Questions remain in dazzling proposal
Why are the Rays doing this?
Because they want to. The Rays could stay at Tropicana Field, but say they are making this pitch because they see the opportunity to not only get a new stadium but to help transform downtown as well.
What if this stadium deal falls through?
From what the Rays say, things would be pretty much status quo. They’d keep playing at Tropicana Field – they have a lease through 2027 – and probably try again for a new stadium at a later date. But it would remain to be seen how long Stuart Sternberg would want to own the team in that situation.
What would the new stadium be called?
It depends who wants to pay for it, because the naming rights will be available for purchase. According to the Rays, Tropicana’s naming rights are specific to the current stadium, so presumably they would get a refund. There is talk of preserving the history and tradition of the site by including a reference to Al Lang – in either the stadium name or the “cove” behind the rightfield wall – to preserve the tradition.
What’s with the design?
Rather than a brick-based retro look that has been all the rage, the Rays are looking to the future with what principal owner Stuart Sternberg termed a “more sweeping, open, inviting” design. And without a brick in it.
What’s the tall pole all about?
That’s a 320-foot mast that anchors the roof and is part of what the Rays consider an "iconic" design.
What are the specifics?
The stadium would hold 34,000 fans (most in the lower deck) and would be open air with a cable supported, sail-like covering that a team official described as "a glorified umbrella." The field would have standard dimensions. Balls hit over the rightfield wall would splash into the bay.
Isn’t it going to be hot and sweaty?
Of course, it’s Florida in the summer time. But the Rays say it will be reasonably comfortable – more so than Atlanta, on par with St. Louis or Kansas City – for several reasons: the roof, which will be deployed during the day to keep heat from building up; the breezes off Tampa Bay; and cooling devices such as fans or misters.
What about rain and lighting?
The sail-like cover can be deployed in about eight minutes, and the Rays say it would provide enough covering to prevent postponements and delays expect in the most severe storms.
What about parking?
It may be a problem, especially at first. Like Wrigley Field in Chicago and Fenway Park in Boston, there will be very little parking at the site. The Rays say there are currently are about 12,000 spots within a short walk of the stadium, and there may be more when it opens. Fans would have to get used to walking or taking shuttles.
Is there really enough room for a stadium on that site?
It’s going to be tight, but by reorienting the field – so rightfield abuts the water – and extending Bayshore Drive into the bay it can fit with standard dimensions. To make it work, there would be no seats from the rightfield foul pole across to left-centerfield.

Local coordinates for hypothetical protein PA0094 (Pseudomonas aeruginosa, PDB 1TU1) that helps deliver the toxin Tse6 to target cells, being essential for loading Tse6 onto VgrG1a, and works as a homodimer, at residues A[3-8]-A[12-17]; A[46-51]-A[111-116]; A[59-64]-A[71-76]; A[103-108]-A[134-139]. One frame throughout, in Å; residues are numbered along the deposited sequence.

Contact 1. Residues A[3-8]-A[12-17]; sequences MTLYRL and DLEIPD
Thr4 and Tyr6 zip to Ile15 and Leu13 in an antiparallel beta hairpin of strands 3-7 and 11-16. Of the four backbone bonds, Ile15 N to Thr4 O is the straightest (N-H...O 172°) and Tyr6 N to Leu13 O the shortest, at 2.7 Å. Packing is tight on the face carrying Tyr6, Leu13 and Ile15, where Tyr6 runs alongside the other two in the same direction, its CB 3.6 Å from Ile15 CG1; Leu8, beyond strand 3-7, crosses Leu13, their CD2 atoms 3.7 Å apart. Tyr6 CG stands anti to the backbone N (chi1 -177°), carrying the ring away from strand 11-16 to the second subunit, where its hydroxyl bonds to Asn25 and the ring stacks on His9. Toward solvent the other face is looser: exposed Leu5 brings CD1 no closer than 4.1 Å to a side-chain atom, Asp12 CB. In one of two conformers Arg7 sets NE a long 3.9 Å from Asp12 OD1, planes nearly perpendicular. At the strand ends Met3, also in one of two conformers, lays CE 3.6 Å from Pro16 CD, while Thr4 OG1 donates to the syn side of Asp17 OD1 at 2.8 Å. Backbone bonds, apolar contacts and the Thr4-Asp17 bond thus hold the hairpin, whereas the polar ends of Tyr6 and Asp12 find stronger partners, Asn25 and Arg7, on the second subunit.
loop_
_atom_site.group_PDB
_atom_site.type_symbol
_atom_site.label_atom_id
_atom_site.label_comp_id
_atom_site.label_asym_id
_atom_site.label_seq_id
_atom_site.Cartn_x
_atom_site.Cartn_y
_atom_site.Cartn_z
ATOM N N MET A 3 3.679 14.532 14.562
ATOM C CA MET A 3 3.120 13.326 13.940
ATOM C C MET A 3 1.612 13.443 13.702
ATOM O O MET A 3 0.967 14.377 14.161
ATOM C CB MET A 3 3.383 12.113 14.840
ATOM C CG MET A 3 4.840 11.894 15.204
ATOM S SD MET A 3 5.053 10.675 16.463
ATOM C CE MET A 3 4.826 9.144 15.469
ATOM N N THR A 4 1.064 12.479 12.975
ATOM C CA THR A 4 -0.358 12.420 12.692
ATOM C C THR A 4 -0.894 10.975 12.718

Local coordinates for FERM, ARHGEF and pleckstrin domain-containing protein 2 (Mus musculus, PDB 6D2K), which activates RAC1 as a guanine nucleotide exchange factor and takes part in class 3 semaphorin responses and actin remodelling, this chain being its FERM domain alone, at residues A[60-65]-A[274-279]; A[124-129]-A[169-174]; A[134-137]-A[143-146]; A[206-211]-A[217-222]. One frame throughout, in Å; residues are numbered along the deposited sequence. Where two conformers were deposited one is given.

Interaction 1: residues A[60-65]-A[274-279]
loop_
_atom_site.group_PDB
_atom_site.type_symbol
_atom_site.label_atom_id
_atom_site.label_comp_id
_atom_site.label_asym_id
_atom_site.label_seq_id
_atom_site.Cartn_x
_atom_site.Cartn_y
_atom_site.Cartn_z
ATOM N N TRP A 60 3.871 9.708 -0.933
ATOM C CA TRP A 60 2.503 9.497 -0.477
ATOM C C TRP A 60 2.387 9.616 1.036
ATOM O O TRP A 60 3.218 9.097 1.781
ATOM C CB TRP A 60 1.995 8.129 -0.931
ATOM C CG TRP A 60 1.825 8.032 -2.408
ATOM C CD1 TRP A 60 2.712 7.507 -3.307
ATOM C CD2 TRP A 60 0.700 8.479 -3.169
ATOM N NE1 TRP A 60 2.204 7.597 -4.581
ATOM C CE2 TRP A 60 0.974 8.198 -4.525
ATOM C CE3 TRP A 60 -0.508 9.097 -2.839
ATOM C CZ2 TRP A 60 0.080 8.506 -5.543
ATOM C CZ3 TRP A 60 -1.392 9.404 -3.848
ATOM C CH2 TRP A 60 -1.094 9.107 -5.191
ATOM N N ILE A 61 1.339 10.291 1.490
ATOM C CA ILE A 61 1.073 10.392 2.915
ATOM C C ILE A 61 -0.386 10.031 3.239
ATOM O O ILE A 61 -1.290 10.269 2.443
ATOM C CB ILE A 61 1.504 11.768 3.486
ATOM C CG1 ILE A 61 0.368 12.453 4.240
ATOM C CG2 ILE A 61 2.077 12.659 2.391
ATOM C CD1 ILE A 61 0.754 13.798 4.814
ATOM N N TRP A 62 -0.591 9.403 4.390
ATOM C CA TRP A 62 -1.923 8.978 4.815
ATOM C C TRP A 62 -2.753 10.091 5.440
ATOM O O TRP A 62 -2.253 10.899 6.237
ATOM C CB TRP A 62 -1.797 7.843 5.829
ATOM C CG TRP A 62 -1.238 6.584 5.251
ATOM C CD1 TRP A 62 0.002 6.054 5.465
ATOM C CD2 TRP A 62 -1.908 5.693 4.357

Would players like it?
The heat would certainly have an effect on the players, as it does in Texas and Miami, though they might enjoy being outside. The Rays would likely play as many games at night as they could.
Would there be more than Rays games there?
Probably. The stadium could accommodate a football field, which could lead to a college bowl game, and could be the site of concerts and other events.
How can the Rays sell the Tropicana site even though they don’t own it?
They can’t. The team would need the city and Pinellas County to agree.
What about the debt the city and county still have outstanding on Tropicana Field?
The Rays said what to do about the debt remains a question.
Do the Rays have a developer in mind for the Tropicana site?
Yes. The Rays are working with Hines Interests of Houston. But because the land is publicly owned, the city would have to issue a request for proposals from developers. A developer other than Hines could be awarded the site.
What retail options are coming to the Tropicana site?
The Rays won’t say. But they do at least have one specific major outdoors retailer in mind.
Where’s the money coming from for the new stadium?
The biggest chunk, the Rays say, would come from the sale of Tropicana Field and adjacent parking lots to a private developer. The Rays say that transaction could raise between $250-$300-million toward the new stadium. But that includes property tax revenues generated by the redeveloped Trop site.
What are the Rays contributing?
The team said it is prepared to increase its rent payments from about $1-million a year to $10-million a year. The money, which will be paid to the city, would then help pay for construction of the new ballpark.
Is the team seeking money from the state?
Yes. The Rays say the money, $60-million paid out over 30 years, is important but not a deal breaker.
Who’s on the hook if the stadium goes over its $450-million budget?
The Rays say they will cover cost overruns.
– Marc Topkin and Aaron Sharockman, Times Staff Writers